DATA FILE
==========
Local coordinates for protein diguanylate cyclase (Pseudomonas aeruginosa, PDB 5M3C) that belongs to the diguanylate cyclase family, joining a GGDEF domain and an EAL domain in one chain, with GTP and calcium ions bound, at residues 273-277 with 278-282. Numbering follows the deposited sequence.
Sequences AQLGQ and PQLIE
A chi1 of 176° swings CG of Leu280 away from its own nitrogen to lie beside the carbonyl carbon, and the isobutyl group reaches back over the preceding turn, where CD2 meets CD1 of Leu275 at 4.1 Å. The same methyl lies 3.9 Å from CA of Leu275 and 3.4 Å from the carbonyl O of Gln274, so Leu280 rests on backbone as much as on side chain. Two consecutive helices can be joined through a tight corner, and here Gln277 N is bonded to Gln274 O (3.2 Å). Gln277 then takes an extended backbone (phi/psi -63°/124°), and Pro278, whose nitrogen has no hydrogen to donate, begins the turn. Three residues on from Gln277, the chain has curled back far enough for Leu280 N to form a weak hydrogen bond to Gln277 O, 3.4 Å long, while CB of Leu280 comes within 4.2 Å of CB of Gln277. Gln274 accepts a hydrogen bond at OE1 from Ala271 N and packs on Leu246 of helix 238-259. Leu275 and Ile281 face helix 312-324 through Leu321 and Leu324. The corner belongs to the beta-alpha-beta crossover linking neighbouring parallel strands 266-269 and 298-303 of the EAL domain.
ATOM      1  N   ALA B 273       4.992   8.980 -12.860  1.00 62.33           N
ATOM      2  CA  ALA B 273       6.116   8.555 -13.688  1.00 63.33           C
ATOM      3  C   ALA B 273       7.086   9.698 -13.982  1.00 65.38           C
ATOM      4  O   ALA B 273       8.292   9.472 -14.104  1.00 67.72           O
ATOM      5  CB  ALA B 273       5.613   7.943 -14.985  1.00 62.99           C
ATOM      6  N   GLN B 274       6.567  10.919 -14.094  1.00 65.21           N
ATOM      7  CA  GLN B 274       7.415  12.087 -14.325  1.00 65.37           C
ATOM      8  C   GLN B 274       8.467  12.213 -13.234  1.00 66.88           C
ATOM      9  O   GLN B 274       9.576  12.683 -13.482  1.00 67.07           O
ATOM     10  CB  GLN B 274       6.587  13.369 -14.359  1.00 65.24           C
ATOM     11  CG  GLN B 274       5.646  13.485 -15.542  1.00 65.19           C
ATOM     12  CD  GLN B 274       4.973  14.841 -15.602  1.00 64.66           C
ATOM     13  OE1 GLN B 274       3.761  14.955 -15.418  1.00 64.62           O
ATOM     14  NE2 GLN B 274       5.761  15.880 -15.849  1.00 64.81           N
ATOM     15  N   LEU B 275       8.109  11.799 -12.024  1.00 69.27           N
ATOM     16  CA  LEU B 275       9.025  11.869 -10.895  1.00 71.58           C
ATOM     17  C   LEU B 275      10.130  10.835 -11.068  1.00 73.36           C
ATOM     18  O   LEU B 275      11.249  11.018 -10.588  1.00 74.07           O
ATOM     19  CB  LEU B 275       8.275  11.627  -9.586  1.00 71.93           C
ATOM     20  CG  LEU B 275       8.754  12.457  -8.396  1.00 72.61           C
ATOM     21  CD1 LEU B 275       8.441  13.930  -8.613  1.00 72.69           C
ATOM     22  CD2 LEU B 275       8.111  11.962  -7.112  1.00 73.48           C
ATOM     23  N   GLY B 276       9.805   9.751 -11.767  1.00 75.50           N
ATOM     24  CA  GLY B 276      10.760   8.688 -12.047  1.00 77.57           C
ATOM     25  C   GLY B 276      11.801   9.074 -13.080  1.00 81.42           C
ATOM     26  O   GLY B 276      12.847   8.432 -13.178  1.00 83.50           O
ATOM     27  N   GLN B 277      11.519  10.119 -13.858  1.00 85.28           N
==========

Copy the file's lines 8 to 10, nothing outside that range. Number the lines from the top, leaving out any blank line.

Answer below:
ATOM      5  CB  ALA B 273       5.613   7.943 -14.985  1.00 62.99           C
ATOM      6  N   GLN B 274       6.567  10.919 -14.094  1.00 65.21           N
ATOM      7  CA  GLN B 274       7.415  12.087 -14.325  1.00 65.37           C